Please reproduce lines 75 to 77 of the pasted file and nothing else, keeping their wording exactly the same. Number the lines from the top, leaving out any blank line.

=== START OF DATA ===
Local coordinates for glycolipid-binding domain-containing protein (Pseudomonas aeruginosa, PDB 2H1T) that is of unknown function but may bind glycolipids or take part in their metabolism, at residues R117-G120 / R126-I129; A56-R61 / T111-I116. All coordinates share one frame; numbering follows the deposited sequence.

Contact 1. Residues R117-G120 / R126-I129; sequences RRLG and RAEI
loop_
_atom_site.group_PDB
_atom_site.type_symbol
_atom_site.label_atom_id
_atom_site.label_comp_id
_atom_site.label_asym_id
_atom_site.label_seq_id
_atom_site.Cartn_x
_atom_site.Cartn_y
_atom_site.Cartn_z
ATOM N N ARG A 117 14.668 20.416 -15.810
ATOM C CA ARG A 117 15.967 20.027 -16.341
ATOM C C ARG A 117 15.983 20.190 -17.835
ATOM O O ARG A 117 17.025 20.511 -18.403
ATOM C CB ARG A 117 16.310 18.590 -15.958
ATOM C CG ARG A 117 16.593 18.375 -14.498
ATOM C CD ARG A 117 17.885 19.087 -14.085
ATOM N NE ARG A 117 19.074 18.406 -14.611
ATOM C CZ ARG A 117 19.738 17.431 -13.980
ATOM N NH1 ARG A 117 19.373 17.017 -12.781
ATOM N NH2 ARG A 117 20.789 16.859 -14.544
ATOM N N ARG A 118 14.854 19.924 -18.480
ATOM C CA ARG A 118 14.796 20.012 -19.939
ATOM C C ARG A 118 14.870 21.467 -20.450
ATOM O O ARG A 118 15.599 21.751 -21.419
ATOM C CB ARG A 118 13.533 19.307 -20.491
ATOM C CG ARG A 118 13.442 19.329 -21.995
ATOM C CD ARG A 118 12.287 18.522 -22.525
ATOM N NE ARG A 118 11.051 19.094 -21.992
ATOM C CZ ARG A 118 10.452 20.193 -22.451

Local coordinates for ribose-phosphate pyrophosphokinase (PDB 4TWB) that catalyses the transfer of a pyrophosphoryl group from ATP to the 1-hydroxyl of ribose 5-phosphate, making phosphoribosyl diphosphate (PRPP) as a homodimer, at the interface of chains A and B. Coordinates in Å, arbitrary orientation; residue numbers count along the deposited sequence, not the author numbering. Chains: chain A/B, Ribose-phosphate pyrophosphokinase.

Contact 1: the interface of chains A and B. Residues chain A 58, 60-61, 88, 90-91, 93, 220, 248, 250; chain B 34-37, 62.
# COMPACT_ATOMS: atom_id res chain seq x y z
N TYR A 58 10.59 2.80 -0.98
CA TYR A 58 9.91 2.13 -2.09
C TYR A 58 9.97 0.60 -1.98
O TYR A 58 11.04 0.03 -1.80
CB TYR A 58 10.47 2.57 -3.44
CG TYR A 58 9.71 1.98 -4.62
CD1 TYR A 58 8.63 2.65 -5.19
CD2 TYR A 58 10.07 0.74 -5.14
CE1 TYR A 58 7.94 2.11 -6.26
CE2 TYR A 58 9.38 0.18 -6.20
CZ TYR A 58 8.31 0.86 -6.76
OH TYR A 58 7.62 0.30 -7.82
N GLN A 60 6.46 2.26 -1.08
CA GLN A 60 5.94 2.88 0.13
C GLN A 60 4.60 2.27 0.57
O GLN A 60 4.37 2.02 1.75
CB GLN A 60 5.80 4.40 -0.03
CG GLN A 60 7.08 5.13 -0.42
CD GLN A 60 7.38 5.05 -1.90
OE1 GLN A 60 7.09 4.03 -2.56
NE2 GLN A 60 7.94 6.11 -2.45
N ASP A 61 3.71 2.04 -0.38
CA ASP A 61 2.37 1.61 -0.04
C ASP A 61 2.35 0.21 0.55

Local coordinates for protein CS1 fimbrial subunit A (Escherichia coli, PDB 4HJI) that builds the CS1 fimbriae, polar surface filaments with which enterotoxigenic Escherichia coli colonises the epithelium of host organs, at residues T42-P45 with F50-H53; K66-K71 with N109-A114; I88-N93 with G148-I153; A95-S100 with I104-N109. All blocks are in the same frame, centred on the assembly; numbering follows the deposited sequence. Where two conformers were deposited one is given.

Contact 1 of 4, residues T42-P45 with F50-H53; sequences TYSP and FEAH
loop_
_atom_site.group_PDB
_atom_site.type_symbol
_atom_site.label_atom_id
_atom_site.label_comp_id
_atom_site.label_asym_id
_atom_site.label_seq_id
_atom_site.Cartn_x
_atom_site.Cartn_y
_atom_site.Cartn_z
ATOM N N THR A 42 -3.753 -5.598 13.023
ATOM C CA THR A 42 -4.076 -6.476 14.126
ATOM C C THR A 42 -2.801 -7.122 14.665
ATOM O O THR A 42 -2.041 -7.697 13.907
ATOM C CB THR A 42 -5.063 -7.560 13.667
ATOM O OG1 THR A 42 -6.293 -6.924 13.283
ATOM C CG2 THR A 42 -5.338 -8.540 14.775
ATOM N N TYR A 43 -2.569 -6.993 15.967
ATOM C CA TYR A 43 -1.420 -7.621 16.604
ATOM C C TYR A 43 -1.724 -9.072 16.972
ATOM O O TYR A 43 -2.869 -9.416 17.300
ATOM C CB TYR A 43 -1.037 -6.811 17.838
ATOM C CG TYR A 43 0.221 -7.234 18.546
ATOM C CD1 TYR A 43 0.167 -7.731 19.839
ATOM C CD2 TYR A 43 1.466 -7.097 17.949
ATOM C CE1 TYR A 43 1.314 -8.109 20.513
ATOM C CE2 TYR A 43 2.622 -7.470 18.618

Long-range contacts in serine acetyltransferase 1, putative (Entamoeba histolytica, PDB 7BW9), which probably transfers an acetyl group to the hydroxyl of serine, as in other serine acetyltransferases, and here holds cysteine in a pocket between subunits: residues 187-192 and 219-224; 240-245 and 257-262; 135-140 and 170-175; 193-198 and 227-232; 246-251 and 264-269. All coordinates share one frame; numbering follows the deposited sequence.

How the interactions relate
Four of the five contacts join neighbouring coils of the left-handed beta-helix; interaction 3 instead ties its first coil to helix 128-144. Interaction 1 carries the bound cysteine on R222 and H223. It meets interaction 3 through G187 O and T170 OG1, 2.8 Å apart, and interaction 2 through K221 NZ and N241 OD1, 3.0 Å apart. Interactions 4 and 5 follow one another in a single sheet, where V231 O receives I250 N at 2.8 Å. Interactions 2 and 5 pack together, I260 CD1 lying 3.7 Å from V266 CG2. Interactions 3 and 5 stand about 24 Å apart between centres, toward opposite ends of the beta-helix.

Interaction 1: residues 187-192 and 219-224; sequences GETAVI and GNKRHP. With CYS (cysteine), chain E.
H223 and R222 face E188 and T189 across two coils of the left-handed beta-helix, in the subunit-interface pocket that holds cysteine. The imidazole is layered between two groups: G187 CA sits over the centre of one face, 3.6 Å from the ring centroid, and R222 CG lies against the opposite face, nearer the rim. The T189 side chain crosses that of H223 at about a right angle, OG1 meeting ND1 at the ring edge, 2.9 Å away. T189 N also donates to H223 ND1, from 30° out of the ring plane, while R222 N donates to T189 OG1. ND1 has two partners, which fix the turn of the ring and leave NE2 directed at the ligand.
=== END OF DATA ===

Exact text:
ATOM O O THR A 42 -2.041 -7.697 13.907
ATOM C CB THR A 42 -5.063 -7.560 13.667
ATOM O OG1 THR A 42 -6.293 -6.924 13.283